5 Keys to Self-Advocacy in Nursing Homes

Having someone who can advocate on your behalf is a great asset. However, not everyone is lucky enough to have family close, or friends able to be by their side at a moment’s notice. That’s why it is vitally important to be an advocate for yourself for as long as possible. Taking some key steps in self-advocacy is a great start. The California Advocates for Nursing Home Reform (CANHR) have compiled a list of action items that will help you advocate for yourself. Here are 5 keys to self-advocacy in nursing homes to help you create a safe living environment.

Know Your Rights

This is a huge piece of self-advocacy. We’ve talked extensively about resident rights before, covering some of the primary rights you need to know. But it doesn’t hurt to once again address this aspect of nursing home life and encourage everyone—residents and their families—to understand what rights nursing home residents have.

Additionally, California Health and Safety Codes require that these rights be available to residents and visitors, and the facility must explain your rights to you when you are admitted to a nursing home. If neither of these things have been done, get in touch with the administrators of the facility and ask them to be more transparent with the rights of all residents.

(See California Health & Safety Code, Section 1569.267; California Code of Regulations, Title 22, Section 87468(c)(2).)

Keep Track of Incidents

Hopefully, there will be no incidents to report. However, starting a notebook in which you record all adverse incidents can help track patterns, and be vital evidence should poor treatment or living conditions worsen. Simply write the facts, with dates, and keep a log of anything that should not have happened. If needed, ask a friend or family member to help you keep this log.

Additionally, save relevant correspondence. Save emails, take notes of phone conversations and in-person care meetings. Ask for copies of documents related to your care plan and anything else the facility has promised to do for you. While these things may never be used, in the event they are needed, they will help you remember the course of events and may be incredibly useful to your lawyers.

Speak Up

It can be incredibly hard to advocate for yourself. You want to trust professionals, but if your care is not going the way you want, or if decisions are being made for you, you must speak up! Make your desires, needs, and expectations clear, asking yourself:

  • What do you really want?
  • What can you live with?
  • What is unacceptable?

As you make your expectations clear, offer solutions and ways to achieve the desired outcome. This will position you as a participant in your care plan and make it clear that you aren’t just complaining about your current living situation. Work with personnel as much as possible, especially since they may be short staffed.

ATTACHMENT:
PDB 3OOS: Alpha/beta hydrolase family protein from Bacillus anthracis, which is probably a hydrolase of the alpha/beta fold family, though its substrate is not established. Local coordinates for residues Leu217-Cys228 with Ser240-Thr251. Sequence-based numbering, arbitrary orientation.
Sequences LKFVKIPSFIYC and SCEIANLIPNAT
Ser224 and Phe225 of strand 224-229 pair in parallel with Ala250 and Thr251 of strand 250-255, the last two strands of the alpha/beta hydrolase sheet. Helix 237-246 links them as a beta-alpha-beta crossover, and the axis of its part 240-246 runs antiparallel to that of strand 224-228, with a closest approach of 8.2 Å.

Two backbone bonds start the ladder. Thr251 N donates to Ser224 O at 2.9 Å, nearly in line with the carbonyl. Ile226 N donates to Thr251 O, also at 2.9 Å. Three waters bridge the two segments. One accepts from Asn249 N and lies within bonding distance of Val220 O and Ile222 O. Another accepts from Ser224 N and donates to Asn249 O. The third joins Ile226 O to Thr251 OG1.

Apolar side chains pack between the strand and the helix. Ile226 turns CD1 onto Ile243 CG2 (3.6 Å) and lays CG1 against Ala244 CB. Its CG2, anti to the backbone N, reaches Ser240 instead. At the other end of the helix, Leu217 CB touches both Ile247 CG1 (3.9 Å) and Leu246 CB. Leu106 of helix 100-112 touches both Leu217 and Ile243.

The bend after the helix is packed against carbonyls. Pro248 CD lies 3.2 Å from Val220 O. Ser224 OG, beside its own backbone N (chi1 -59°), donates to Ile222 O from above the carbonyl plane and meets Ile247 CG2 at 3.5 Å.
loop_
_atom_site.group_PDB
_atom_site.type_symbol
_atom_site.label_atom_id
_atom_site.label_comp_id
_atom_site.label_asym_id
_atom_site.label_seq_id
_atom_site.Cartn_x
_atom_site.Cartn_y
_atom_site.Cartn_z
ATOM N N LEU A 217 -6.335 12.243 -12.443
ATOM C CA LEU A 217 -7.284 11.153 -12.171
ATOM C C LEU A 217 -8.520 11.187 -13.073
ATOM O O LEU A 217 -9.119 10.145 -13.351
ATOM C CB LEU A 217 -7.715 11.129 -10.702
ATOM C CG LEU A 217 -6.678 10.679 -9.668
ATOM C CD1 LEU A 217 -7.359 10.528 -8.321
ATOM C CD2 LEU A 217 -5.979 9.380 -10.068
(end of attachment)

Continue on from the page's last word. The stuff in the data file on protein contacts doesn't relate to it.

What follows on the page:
Be Proactive

Do not let small things fester into bigger problems. Plan care meetings, or ask to speak to staff directly. Identify the best person to talk to about a specific matter and address the concern with them in a friendly manner. If needed, build a support group–family, friends, religious leaders, social workers, attorneys, etc.—who can help you formulate solutions and act as allies.

Put agreements in writing, set dates for issue resolution, and listen and cooperate with everyone trying to solve the issue. And try to keep meetings on task, addressing single issues or groups of related issues in one meeting. Remember that the facility is taking care of multiple residents, so be reasonable with requests, and know your rights, facility policy, etc. so there are no misunderstandings.

File a Formal Complaint

Hopefully, the majority of issues can be resolved internally and will not need further intervention. But if you feel you must file a formal complaint, do not be afraid to do so. The best place to go for help filing a complaint is your Ombudsman. An Ombudsman will “assist residents in long-term care facilities with issues related to day-to-day care, health, safety, and personal preferences.” This makes them the perfect ally to have. They will help you through the process and be a source of support. 

If the problem requires, the Ombudsman may also be able to advise whether or not you should contact a lawyer.

“If you have trouble exercising your rights contact the Long Term Care Ombudsman Program in your county for assistance (https://www.aging.ca.gov/Programs/LTCOP/Contacts/). The Ombudsman is your ‘on the scene advocate,’ and can help you resolve concerns about your care and rights.”

California Advocates for Nursing Home Reform (CANHR)

If you or a loved one has been the victim of elder abuse or neglect, call Gharibian Law (877-460-1187) today for a FREE consultation and the representation.